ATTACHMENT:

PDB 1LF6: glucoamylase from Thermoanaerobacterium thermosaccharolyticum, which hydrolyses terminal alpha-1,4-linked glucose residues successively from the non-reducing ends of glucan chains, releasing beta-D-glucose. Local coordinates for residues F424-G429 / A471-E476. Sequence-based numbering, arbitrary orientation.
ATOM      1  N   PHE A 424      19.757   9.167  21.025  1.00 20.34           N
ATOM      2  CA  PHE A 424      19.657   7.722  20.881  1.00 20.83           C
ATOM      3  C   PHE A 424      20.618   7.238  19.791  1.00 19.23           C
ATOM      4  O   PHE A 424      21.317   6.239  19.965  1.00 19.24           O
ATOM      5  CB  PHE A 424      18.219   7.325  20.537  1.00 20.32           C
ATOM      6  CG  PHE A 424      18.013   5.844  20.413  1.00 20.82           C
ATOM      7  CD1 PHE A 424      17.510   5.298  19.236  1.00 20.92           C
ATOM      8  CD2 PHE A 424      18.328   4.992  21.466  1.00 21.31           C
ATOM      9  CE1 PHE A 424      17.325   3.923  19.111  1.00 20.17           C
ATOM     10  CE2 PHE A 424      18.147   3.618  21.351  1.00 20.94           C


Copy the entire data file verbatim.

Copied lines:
PDB 1LF6: glucoamylase from Thermoanaerobacterium thermosaccharolyticum, which hydrolyses terminal alpha-1,4-linked glucose residues successively from the non-reducing ends of glucan chains, releasing beta-D-glucose. Local coordinates for residues F424-G429 / A471-E476. Sequence-based numbering, arbitrary orientation.
ATOM      1  N   PHE A 424      19.757   9.167  21.025  1.00 20.34           N
ATOM      2  CA  PHE A 424      19.657   7.722  20.881  1.00 20.83           C
ATOM      3  C   PHE A 424      20.618   7.238  19.791  1.00 19.23           C
ATOM      4  O   PHE A 424      21.317   6.239  19.965  1.00 19.24           O
ATOM      5  CB  PHE A 424      18.219   7.325  20.537  1.00 20.32           C
ATOM      6  CG  PHE A 424      18.013   5.844  20.413  1.00 20.82           C
ATOM      7  CD1 PHE A 424      17.510   5.298  19.236  1.00 20.92           C
ATOM      8  CD2 PHE A 424      18.328   4.992  21.466  1.00 21.31           C
ATOM      9  CE1 PHE A 424      17.325   3.923  19.111  1.00 20.17           C
ATOM     10  CE2 PHE A 424      18.147   3.618  21.351  1.00 20.94           C